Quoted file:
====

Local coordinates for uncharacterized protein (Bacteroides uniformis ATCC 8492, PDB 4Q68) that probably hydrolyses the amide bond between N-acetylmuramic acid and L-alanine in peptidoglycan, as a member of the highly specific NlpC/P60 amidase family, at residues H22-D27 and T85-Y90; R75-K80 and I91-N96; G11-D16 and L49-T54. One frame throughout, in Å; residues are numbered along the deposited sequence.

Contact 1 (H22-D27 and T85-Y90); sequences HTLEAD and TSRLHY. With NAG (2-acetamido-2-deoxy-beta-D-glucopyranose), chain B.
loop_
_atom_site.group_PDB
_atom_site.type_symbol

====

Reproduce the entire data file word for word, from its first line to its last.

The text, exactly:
Local coordinates for uncharacterized protein (Bacteroides uniformis ATCC 8492, PDB 4Q68) that probably hydrolyses the amide bond between N-acetylmuramic acid and L-alanine in peptidoglycan, as a member of the highly specific NlpC/P60 amidase family, at residues H22-D27 and T85-Y90; R75-K80 and I91-N96; G11-D16 and L49-T54. One frame throughout, in Å; residues are numbered along the deposited sequence.

Contact 1 (H22-D27 and T85-Y90); sequences HTLEAD and TSRLHY. With NAG (2-acetamido-2-deoxy-beta-D-glucopyranose), chain B.
loop_
_atom_site.group_PDB
_atom_site.type_symbol